06 October 2014

I’m continuously soliciting project ideas from good students in the areas of functional programming, functional parallel programming, and functional high-performance computational finance.

Projects can range from purely theoretical to more practically oriented projects.

Please see the HIPERFIT student projects page for project suggestions related to functional high-performance computational finance.

I have a special interest in the Standard ML programming language, in particular through the MLKit project and the various MLKit spin-off projects, such as SMLserver, SMLtoJs, and SMLonline. If you are interested in doing any kind of work related to the above projects, please let me know. Here are some possible topics:

  • Unit-testing of SMLtoJs code with PhantomJS
  • Reactive programming with SMLtoJs
  • GPGPU programming in the browser with shaders and SMLtoJs
  • Game programming in SMLtoJs
  • Extending SMLonline with intellicense and improved error feedback

I have recently started using Smackage for maintaining Standard ML libraries; see my blog entry on Getting Started with Smackage. Smackage is a relative new invention and more infrastructure is needed for easing the daily life with Smackage, including work on library documentation tools (e.g., improvement of SigDoc) and Smackage build support. Let me know if you would be interested in work in this area.

The Project Description

The time I spend on supervision of a project is usually strongly correlated with the time and effort provided by the student(s). In the project period, I usually schedule a one-hour weekly meeting and I expect students to send an agenda for the meeting the day before the meeting. I expect the student to be aware of all the formal requirements with respect to turn-in dates and so on. I usually recommend that projects (also smaller 7.5ECTS projects) are examined using an external examiner from a neighboring university.

The first artifact to work out when preparing for a project is the project description, which needs to contain motivation for the project, a thesis statement to be tested, information about how the thesis is tested (programming, benchmark tests, formal reasoning, unit tests, …), including information about methodology, and finally, a section describing a time-line for the project (with milestones).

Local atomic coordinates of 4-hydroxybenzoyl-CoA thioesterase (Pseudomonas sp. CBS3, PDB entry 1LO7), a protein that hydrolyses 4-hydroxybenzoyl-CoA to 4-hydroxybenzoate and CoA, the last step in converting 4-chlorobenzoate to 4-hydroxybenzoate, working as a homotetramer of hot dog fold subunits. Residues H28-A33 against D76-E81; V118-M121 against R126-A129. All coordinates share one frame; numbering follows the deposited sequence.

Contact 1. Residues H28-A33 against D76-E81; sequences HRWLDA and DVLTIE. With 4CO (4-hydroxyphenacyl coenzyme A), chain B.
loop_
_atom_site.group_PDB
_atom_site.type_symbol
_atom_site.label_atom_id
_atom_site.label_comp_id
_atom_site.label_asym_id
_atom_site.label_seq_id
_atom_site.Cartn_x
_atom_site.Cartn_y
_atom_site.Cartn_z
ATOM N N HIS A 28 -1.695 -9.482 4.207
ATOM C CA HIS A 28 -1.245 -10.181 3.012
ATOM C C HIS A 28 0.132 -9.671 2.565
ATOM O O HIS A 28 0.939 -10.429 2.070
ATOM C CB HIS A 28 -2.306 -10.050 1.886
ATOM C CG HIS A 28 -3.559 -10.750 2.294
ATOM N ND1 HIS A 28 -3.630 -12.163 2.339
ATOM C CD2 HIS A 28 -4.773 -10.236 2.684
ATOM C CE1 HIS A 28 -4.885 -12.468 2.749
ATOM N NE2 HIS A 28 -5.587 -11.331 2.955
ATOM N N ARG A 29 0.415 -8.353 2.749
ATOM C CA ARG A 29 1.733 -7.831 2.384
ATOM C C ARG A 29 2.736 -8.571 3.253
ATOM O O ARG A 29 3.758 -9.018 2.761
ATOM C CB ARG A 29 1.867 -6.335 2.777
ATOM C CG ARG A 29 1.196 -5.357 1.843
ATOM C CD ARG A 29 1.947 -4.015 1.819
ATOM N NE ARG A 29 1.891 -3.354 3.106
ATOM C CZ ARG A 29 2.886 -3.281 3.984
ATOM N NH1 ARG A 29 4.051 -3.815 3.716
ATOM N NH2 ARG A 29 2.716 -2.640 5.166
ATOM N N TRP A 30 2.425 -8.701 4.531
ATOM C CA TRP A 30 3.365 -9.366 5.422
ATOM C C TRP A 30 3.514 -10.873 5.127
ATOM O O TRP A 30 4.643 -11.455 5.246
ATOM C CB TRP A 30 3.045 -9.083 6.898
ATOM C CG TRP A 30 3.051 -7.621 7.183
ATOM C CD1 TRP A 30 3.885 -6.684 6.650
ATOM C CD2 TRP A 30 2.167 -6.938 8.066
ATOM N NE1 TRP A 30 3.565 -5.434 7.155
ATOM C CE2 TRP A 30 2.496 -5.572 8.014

Still Interested?

If you find that you could envision yourself doing a project in one of the above areas, drop me an email and we can arrange for a 1/2 hour meeting for discussing the possibilities.

Examples of Supervised Projects

Here is a list of some example projects I have supervised or co-supervised:

  • Michael Budde. Compiling APL to Accelerate Through a Typed IL. Novemver 2014. Co-supervisor.

  • Casper Holmgreen. A Parallel Haskell Library for Computing Value-at-Risk. Novemver 2014. Co-supervisor.

  • Niels G. W. Serup. Kernel Fission for GPGPUs. DIKU BSc thesis project. June 2014. Co-supervisor.

  • Philip Munksgaard. SmlCL - An ML Library for Utilizing Parallel Architectures using OpenCL. DIKU BSc thesis project. June 2013. Supervisor.

  • Rasmus Borgsmidt. Functional Array Programming Compiled to a Virtual Machine. DIKU BSc thesis project. June 2013. Co-supervisor.

  • Nis Wegmann. First-class, Scoped Type Classes for Dependently Typed Languages. DIKU MSc thesis project. January 2013.

  • Esben Bistrup Halvorsen. Calculating Key Ratios for Financial Products using Automatic Differentiation and Monte Carlo Simulation. DIKU MSc student project. December 2012. Supervisor. PDF.

  • Kenneth Sjøholm. AJAX Programming in Standard ML. ITU MSc thesis project. May 2008. Supervisor.

  • Anders Bille. AJAX Applications in ML. ITU MSc thesis project. November 2007. Supervisor.

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